- Women planning pregnancy or shortly after delivery – if their blood test shows they have no natural immunity to rubella.
The immunisations you may need are decided by your health, age, lifestyle and occupation. Together, these factors are referred to as HALO.
Women considering pregnancy should have a blood test to check their rubella status and then be vaccinated if necessary. A pregnant woman should never receive the vaccine and pregnancy should be avoided for 28 days after the vaccination.
People who work with children
If you work with children, you need to remember that you are at an increased risk of catching and passing on infectious diseases. Stay up to date with all necessary vaccinations to protect yourself and the children you are in regular contact with. Some diseases cause only a mild illness in adults, but can be very serious for young children. For example, whooping cough (pertussis) can be deadly for young babies.
Vaccination is not for everyone
Vaccination is not recommended for some people. A person with an impaired immune system should not be vaccinated. Some of the possible causes of impaired immunity include:
- Certain medications, such as corticosteroids
- Immunosuppressive treatment
- Some types of cancer, such as Hodgkin’s disease or leukaemia.
Before immunisation, it is important that you tell your immunisation provider if you or your child:
- Is unwell (temperature over 38.5˚C)
- Has had a serious reaction to any vaccine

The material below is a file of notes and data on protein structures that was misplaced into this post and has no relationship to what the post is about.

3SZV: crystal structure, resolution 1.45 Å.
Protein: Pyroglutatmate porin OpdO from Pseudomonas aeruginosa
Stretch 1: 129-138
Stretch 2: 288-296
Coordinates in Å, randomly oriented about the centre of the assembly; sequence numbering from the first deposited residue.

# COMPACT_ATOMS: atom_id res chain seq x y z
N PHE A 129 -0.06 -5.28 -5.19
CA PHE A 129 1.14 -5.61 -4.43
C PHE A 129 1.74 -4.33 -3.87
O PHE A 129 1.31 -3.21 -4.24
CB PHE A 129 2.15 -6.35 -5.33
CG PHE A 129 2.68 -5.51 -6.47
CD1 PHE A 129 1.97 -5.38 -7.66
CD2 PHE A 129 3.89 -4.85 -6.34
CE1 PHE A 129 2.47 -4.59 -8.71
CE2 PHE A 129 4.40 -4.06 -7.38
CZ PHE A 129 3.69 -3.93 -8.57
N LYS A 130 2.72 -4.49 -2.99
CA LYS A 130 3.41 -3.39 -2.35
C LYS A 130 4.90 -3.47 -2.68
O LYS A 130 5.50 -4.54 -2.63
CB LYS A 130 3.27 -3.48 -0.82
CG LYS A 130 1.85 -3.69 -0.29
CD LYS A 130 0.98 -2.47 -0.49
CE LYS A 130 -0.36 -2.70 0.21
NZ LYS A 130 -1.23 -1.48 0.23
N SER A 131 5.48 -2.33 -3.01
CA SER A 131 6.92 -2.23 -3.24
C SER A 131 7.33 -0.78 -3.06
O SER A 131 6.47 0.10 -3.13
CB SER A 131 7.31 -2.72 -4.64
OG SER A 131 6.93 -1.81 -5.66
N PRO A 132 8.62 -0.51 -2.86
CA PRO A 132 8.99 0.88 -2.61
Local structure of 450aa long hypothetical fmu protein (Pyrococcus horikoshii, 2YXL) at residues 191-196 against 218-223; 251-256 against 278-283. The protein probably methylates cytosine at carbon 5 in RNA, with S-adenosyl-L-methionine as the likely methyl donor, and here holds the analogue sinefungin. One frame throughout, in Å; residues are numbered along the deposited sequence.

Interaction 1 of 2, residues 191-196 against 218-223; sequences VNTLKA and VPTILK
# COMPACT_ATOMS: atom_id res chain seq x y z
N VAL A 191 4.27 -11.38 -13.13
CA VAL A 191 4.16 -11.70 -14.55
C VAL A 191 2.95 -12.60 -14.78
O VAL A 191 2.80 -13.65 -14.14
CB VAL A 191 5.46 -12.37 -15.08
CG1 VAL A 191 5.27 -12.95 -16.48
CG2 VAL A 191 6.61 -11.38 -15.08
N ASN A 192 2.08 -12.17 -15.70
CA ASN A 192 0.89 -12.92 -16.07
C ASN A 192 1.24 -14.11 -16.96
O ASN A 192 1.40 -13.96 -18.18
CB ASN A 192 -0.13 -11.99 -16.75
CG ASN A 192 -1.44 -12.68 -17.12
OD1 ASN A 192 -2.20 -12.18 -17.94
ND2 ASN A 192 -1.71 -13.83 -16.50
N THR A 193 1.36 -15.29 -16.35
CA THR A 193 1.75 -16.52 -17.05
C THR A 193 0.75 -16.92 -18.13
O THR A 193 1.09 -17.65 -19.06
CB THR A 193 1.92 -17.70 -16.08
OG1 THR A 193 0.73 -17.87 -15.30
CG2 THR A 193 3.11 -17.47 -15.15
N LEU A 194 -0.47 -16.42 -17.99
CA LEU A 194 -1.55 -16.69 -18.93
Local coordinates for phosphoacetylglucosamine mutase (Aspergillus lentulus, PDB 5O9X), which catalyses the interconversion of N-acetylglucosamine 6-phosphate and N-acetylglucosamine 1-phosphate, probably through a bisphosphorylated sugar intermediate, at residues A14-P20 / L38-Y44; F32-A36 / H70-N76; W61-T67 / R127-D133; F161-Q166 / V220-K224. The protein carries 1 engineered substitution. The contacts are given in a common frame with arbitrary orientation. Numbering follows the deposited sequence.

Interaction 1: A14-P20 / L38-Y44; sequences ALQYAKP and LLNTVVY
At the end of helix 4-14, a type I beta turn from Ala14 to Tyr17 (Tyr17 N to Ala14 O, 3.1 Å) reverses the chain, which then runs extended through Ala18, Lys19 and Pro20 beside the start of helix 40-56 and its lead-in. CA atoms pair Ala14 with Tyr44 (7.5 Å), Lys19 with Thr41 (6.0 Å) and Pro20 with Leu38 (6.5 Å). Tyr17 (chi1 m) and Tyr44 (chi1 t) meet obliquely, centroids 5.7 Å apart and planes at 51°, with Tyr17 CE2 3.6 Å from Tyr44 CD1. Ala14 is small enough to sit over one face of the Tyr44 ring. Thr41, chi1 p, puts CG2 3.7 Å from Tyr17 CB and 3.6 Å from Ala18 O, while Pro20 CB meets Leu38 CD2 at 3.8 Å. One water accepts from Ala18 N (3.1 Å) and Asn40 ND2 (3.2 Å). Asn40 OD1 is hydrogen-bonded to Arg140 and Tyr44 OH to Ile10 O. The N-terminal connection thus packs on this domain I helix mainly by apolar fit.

- Has had a ‘live’ vaccine in the last month
- Has had recent immunoglobulin or blood transfusion treatment
- Has a disease or is having treatment that causes low immunity
- Is pregnant.
Possible side effects of the vaccine
The vaccine is effective and safe. However, all medicines can have unwanted side effects. Side effects from the rubella vaccine are rare and usually mild but may include:
- High fever (over 39˚C) five to 12 days later
- Faint red rash (not infectious)
- Drowsiness or tiredness
- Head cold or runny nose (or both)
- Puffy eyes
- Swollen salivary glands
- Soreness and redness at the injection site.
Treating mild side effects
Some side effects may occur five to 12 days after immunisation but usually resolve in two or three days. There are a number of treatment options to reduce the side effects of the vaccination:
- Paracetamol to reduce any fever – check the label for the correct dose (especially for children)
- A cold, wet cloth held against the injection site
- Extra drinks
- Appropriate clothing – do not overdress.
Rare side effects
There is a very small risk of a serious allergic reaction to any vaccine. This is why you are advised stay at the clinic or medical surgery for at least 15 minutes following vaccination in case further treatment is required. Apart from anaphylaxis, other extremely rare side effects include encephalitis and thrombocytopenia (abnormal bleeding caused by insufficient blood platelets).
If reactions are severe and persistent, or if you are worried, contact your doctor for further information.
Where to get help
- Your doctor
- In an emergency, call for an ambulance on triple zero (000)
- Emergency department of your nearest hospital
- Your local council immunisation service
- Department of Health Immunisation Section Tel. 1300 882 008
- NURSE-ON-CALL Tel. 1300 606 024 – for expert health information and advice (24 hours, 7 days)
- The Maternal and Child Health Line is available 24 hours a day Tel. 132 229
- National Immunisation Infoline Tel. 1800 671 811
Things to remember
- Rubella is a viral illness that causes a skin rash and joint pains.
- A rubella infection is mild for most people, but can cause death or birth defects in an unborn baby.
- The rubella vaccine is available in a combined vaccine that also contains vaccines against other serious and potentially fatal diseases.
You might also be interested in:
- Birth defects.
- Immune system.
- Immunisation - childhood.
- Immunisation - facts and misconceptions.
- Infections - bacterial and viral.
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Fact sheet currently being reviewed.
Last reviewed: April 2011